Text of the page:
A MOTHER who left her son of 14 to mind his three-year-old brother while she went to the shops was given a police caution for ‚Äúcruelty‚ÄĚ and was suspended from work.

…Although there was no ‚Äúincident‚ÄĚ and they were not believed to be in danger, the mother was cautioned by officers for ‚Äúcommitting an act of cruelty on a child or young person.‚ÄĚ

You want cruelty? How about the cruelty of treating a mom like a criminal for knowing her son is a responsible young man? How about the cruelty of making a mom unemployable? How about the cruelty to all her fellow citizens ¬†who maybe even remember BABYSITTING at age 11 or 12, but now feel compelled to treat their own teens like imbeciles? Or the cruelty to young adults who want to do something in the world besides playing videogames, but are being told, “No! You are a baby yourself!”

This is positively stunting to children, and shackling to adults, who are apparently never allowed to leave their children’s side till the kids go off to college.

Remember when the rallying cry for a generation was, “Never trust anyone over 30”? Now it’s, “Never trust anyone UNDER 30.” Or at least under age 16 — ¬†the minimum age England’s National Society for the Prevention of Cruelty to Children recommends babysitters be. (It also says kids should be 14 before they are allowed to stay home alone!)

This idea that teens are unable to take care of kids for even half an hour flies smack in the face of evolution, which has spent the past 300,000 years or so making teenage homo sapiens into parents. And somehow the species arrived at today. Glorious today, when we treat young children as infinitely endangered, and older kids as dangerously inept. — Lenore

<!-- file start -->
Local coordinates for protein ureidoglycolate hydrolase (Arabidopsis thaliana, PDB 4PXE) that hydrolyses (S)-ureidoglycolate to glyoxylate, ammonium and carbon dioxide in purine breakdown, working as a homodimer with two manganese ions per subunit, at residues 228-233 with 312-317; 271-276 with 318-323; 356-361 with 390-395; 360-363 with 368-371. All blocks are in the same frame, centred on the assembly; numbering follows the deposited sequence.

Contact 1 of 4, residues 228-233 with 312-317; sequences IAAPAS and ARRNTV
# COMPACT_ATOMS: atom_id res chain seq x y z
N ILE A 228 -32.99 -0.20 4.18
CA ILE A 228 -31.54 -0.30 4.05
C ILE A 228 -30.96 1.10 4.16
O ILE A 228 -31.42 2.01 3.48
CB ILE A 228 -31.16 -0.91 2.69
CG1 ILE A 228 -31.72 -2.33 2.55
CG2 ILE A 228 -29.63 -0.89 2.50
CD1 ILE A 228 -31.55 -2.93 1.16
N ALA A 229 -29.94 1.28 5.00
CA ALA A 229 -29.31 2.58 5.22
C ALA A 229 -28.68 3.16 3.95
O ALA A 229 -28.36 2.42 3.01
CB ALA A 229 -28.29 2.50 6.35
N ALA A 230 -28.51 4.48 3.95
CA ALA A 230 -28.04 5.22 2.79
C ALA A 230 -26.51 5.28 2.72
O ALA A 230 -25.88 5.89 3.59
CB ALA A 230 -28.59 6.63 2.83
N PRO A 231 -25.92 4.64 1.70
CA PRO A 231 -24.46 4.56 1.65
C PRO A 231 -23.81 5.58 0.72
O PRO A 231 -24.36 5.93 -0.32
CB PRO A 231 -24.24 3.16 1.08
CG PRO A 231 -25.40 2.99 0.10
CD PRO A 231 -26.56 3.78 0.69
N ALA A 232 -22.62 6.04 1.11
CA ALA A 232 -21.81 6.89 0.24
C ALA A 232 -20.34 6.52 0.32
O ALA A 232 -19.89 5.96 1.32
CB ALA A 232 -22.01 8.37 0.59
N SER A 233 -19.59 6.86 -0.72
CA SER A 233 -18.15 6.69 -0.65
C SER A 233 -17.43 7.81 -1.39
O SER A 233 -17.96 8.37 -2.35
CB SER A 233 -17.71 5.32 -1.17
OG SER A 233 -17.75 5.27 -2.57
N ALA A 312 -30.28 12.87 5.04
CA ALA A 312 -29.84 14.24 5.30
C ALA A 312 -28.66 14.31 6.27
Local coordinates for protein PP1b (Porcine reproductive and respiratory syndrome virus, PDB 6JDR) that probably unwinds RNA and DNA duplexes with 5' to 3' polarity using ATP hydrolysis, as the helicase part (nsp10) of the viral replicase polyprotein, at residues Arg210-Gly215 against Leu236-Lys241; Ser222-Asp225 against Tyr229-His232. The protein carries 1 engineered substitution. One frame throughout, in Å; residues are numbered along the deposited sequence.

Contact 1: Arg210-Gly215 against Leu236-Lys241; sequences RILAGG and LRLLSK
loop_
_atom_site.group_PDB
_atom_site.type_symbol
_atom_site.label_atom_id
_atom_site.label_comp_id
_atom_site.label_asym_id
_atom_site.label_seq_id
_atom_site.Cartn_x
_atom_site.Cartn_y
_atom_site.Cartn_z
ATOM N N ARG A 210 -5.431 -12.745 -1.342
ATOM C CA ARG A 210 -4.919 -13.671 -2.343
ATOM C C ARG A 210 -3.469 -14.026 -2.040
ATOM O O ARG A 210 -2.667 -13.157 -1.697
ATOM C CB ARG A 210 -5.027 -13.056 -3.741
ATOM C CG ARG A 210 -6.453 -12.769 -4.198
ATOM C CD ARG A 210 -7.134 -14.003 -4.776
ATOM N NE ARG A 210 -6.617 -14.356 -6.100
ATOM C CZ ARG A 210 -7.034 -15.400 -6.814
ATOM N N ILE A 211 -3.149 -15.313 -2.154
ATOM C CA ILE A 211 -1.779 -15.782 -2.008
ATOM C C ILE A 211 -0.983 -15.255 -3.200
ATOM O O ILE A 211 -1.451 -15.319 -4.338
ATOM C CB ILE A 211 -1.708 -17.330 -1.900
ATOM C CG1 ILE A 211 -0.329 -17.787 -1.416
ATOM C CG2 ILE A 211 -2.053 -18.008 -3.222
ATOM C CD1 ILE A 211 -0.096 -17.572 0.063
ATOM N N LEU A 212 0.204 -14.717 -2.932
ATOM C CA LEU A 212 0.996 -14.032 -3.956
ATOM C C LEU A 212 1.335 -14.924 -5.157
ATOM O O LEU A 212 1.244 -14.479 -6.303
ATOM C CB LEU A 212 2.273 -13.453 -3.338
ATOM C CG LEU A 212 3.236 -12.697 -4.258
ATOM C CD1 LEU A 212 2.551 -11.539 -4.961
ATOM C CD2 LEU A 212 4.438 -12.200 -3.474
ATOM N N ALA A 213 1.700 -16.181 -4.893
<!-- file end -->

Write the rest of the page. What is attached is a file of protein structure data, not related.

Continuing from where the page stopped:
We only want babysitters who are old enough to drive!

Boy, 11, Saves Family! (So Why Won’t Many Folks Let 11-y.o.s Babysit?)

Hi Readers! Here’s a terrifying but wonderful story of what happened when a mom going about 55 miles an hour suddenly blacked out ¬†— with her three kids in the car. Thank goodness one was a very smart, quick-thinking young man. Let’s remember the things our kids are capable of instead of treating them all like precious little dumb-dumbs.

Have a great week! — Lenore

Free-Range Challenge of the Week: Rate That Park!

Readers — Here’s a cool idea courtesy of a babysitter¬†named Casey up in¬†the Canadian town of Saskatoon.It not only sounds fun, it sounds like a great “Challenge of the Week.” Or at least something you might enjoy trying. Let us know how it goes if you do! — Lenore

The kids I babysit and I are doing a HUGE summer project this year.¬† We have planned to go to all of the parks in our city, play on them, and rate them on a scale of 1-5.¬† So far we’ve been to about half of the parks and we’ve already realised a few things.¬†

First of all the parks that try to be “safe” really aren’t much safer than the more fun but “dangerous” ones.¬† And second, not everything always has to lead up to the slide!¬† Some of our favourite parks so far have been the ones that you can play “don’t touch the ground tag” and also the ones that have neat inventive toys and obstacles.¬†

Anyways, one thing is for sure, regardless of the safety or fun level of the parks, it really is a great thing to get out and find out what your town really does have to offer – we’re having one of the best summers ever!